The older Rituale Romanum prescribes the anointing of the back of a priest’s hands; as far as I can tell, there is nothing in the current Rite to indicate that a priest’s hands should or should not be anointed on the backs instead of the palms. I would assume the reasoning is that the priest has had the palms of his hands anointed at his presbyteral ordination.

      Whether or not it is widespread, it certainly seems to not be contrary to the rubrics. In looking for a category to place it in, the one I would use is “laudable”.

  4. In response to Fritz and Rita’s comments: I, too, was rather taken aback by this proposed analogy when I first heard it and I’m not sure it’s particularly convincing. I would distinguish between a PARALLEL between the sacraments initiating one into Christian life and sacraments assisting our transition out of this present life and ANALOGIES between the three sacraments listed in each case.

    For the source of the PARALLEL one need go no further than the _Catechism of the Catholic Church_ 1525: “Thus, just as the sacraments of Baptism, Confirmation, and the Eucharist form a unity called ‘the sacraments of Christian initiation,’ so too it can be said that Penance, the Anointing of the Sick, and the Eucharist as viaticum constitute at the end of Christian life ‘the sacraments that prepare for our heavenly homeland’ or the sacraments that complete the earthly pilgrimage.”

    I believe the source of the ANALOGIES to be Phillipe Rouillard, OSB, former professor at S. Anselmo. I have not found these analogies in his written work, but I seem to remember him speculating about these analogies during the class I took from him on funeral rites. Fr. Rouillard was especially interested in anthropological issues and I think he was struck by a kind of “bookending” of forgiveness, oil (whether perfumed or not), and food rituals in Baptism/Penance, Confirmation/Anointing, and “first Eucharist”/”last Eucharist.” I seem to remember this idea as speculation, so perhaps Fr. Roulliard himself wasn’t particularly convinced by these analogies, since I haven’t been able to find any references to it in his writing about funeral rites.

    1. @Michael Joncas – comment #6:

      If there are parallels, there will be analogies.

      I’ve occasionally told people I think of the 7 sacraments in three groups of three, with marriage, ordination and Eucharist as the third triple. This has promoted a set of ideas in my mind that often startles me, both good and bad.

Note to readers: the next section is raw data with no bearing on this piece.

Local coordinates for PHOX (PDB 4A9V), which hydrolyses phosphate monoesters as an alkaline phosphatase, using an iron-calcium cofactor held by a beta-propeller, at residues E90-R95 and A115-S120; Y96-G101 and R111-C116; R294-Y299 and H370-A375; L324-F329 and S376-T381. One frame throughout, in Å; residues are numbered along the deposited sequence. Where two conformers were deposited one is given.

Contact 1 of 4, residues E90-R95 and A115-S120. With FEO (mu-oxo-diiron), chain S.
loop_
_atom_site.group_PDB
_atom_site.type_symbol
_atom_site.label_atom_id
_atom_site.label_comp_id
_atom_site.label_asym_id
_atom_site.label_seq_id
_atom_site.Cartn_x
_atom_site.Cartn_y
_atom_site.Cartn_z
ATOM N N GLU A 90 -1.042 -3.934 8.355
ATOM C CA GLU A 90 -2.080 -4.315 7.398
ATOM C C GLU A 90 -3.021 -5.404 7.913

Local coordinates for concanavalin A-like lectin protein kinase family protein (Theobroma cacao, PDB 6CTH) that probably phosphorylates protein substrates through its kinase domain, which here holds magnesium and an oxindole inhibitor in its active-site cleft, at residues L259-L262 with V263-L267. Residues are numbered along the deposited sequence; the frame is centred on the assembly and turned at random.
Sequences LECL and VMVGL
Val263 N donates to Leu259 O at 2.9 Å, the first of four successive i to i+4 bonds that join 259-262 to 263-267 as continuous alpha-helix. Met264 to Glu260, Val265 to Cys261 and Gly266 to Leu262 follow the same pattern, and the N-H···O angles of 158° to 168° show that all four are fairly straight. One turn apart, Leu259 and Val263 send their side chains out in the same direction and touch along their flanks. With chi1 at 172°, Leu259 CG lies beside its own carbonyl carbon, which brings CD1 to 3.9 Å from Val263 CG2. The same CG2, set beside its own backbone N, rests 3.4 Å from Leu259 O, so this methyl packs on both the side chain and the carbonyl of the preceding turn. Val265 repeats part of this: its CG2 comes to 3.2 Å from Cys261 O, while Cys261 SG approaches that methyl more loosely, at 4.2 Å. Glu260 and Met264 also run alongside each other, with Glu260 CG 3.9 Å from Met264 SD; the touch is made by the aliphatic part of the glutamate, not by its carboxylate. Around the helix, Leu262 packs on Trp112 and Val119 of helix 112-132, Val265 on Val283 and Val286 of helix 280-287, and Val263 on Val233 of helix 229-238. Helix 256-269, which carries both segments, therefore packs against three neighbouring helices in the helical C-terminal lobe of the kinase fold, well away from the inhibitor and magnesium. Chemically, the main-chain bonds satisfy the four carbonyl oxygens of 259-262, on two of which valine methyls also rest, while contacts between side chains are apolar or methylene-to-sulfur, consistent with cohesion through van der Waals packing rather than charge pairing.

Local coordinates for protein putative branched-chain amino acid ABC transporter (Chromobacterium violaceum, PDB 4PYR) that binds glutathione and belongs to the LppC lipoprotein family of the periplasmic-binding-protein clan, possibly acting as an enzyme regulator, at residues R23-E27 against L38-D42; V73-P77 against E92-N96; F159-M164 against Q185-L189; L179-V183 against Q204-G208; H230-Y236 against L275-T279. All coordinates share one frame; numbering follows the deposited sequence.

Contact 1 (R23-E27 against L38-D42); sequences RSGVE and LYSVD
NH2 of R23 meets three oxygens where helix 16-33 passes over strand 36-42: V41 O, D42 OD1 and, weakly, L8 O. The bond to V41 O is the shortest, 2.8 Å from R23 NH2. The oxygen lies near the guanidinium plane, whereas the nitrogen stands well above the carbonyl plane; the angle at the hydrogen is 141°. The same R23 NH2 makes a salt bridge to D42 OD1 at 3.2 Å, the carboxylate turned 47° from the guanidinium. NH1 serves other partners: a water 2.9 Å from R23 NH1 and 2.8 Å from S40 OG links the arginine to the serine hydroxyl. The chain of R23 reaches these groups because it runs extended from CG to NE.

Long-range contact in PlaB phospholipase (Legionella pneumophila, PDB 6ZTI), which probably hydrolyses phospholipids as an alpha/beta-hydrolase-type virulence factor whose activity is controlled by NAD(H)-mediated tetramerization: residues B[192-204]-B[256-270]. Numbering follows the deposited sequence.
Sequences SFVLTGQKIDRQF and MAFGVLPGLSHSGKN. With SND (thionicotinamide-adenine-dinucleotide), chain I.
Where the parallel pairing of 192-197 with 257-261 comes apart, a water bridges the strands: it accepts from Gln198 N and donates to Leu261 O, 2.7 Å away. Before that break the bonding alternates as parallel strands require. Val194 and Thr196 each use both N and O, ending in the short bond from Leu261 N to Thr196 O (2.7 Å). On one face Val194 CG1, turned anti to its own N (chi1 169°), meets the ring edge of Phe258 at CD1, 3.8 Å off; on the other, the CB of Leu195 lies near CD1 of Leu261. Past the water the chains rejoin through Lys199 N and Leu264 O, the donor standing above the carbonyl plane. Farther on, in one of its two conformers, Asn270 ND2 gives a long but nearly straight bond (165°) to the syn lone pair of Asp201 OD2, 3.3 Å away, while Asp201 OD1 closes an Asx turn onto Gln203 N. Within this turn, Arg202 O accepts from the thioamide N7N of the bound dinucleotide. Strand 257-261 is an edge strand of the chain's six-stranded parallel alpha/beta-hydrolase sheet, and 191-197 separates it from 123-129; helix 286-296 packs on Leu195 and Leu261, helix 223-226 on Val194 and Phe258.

The idea of the anointing of the sick as analogous to priesthood for instance make sickness a sharing in the suffering of Christ and sets illness as a ministry to the Church. JPII wrote some similar ideas in a different context, which certainly might one day make a full fledged analogy instead of just some half baked ideas in my head.

  5. Since I have not studied the acts of coetus a studiis responsible for the construction of the new rites of the Ordo for _Anointing of the Sick and Their Pastoral Care_ I don’t know if either the parallel or the analogies were part of the thought of the reformers. Since the parallel appears in the CCC, it could very well be a post-reform reflection rather than an iteration of the intent of the reformers.

  6. Thanks, Mike.

    To go to the last point about the reworking of the US edition, I think it’s a beautiful book, intelligently and clearly put together, and it would be a pity not to retain the adaptations and reordering that makes it so user-friendly.

    Since the main idea today seems to be that use of liturgical texts ought to be as awkward and difficult as possible, both for users and listeners, I suspect there is not much chance of my hope being realized.

  7. Re: Rita’s comment in #8: I, too, agree about how well this book is put together and how useful it is in pastoral settings. I hadn’t thought about adding some materials from the Book of Blessings as Fr. O’Donoghue suggests at #2, but it sounds eminently reasonable. Here’s my biggest question, though: how do we convince our bishops that this re-arrangement and supplementing of the editio typica of the _Ordo Untionis Infirmorum eorumque pastoralis curae_ (as well as what was done with the RCIA and the _Rite of Funerals_) is both within their competence and worth arguing for in the face of possible resistance from the CDW in the light of _Liturgiam authenticam_? What mechanisms/processes exist to survey those who actually use the book to see what they would want retained and what they might want to see changed? I do think a lot is at stake here, not just in terms of translation of liturgical texts, but in the continued pastoral utility of this book and other vernacular liturgical books reformed in the same fashion.

    1. @Michael Joncas – comment #9:
      I suppose that we have the great advantage here that the text is already available in multiple very usable editions which, even if they were withdrawn from bookstores tomorrow, the current editions should last for many years to come. It would not be like the new Missal that would have been very hard to ignore. Regarding the bishops, I think it is interesting to note that the 1998 edition of the Cuidado Pastoral de los Enfermos by Buena Prensa in Mexico City is an official liturgical book promulgated by the Mexican Bishops’ Conference without any reference to the CDW in Rome. The head of the Conference simply decided that the US ICEL edition was better than the editio typica and that it was a good idea to prepare a similar edition in Spanish “for the good of the faithful.”

  8. My information is that CDW in the person of Archbishop Arthur Roche is being more accommodating these days and is susceptible to pastoral reasoning. It may be worth going direct to him rather than to a minion.